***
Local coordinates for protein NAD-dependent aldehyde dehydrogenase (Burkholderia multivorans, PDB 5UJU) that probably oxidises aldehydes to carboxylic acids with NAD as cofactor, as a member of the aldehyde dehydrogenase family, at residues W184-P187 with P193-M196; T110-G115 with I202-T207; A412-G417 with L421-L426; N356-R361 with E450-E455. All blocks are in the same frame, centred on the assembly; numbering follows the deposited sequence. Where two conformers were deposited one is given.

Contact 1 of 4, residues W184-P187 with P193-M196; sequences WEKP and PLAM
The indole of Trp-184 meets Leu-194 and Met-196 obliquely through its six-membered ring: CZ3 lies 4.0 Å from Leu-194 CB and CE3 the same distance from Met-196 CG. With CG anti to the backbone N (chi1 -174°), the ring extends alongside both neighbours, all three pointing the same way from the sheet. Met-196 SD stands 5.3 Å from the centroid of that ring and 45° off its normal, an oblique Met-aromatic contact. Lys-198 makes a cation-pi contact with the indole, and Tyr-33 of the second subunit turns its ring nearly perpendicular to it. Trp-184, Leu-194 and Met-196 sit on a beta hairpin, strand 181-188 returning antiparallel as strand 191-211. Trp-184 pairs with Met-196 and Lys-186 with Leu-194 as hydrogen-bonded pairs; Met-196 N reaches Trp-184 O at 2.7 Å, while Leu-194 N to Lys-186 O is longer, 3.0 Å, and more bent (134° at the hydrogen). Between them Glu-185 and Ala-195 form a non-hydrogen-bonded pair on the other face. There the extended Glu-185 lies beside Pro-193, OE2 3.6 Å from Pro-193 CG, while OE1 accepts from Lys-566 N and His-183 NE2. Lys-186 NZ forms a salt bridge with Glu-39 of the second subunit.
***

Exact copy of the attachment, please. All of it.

Local coordinates for protein NAD-dependent aldehyde dehydrogenase (Burkholderia multivorans, PDB 5UJU) that probably oxidises aldehydes to carboxylic acids with NAD as cofactor, as a member of the aldehyde dehydrogenase family, at residues W184-P187 with P193-M196; T110-G115 with I202-T207; A412-G417 with L421-L426; N356-R361 with E450-E455. All blocks are in the same frame, centred on the assembly; numbering follows the deposited sequence. Where two conformers were deposited one is given.

Contact 1 of 4, residues W184-P187 with P193-M196; sequences WEKP and PLAM
The indole of Trp-184 meets Leu-194 and Met-196 obliquely through its six-membered ring: CZ3 lies 4.0 Å from Leu-194 CB and CE3 the same distance from Met-196 CG. With CG anti to the backbone N (chi1 -174°), the ring extends alongside both neighbours, all three pointing the same way from the sheet. Met-196 SD stands 5.3 Å from the centroid of that ring and 45° off its normal, an oblique Met-aromatic contact. Lys-198 makes a cation-pi contact with the indole, and Tyr-33 of the second subunit turns its ring nearly perpendicular to it. Trp-184, Leu-194 and Met-196 sit on a beta hairpin, strand 181-188 returning antiparallel as strand 191-211. Trp-184 pairs with Met-196 and Lys-186 with Leu-194 as hydrogen-bonded pairs; Met-196 N reaches Trp-184 O at 2.7 Å, while Leu-194 N to Lys-186 O is longer, 3.0 Å, and more bent (134° at the hydrogen). Between them Glu-185 and Ala-195 form a non-hydrogen-bonded pair on the other face. There the extended Glu-185 lies beside Pro-193, OE2 3.6 Å from Pro-193 CG, while OE1 accepts from Lys-566 N and His-183 NE2. Lys-186 NZ forms a salt bridge with Glu-39 of the second subunit.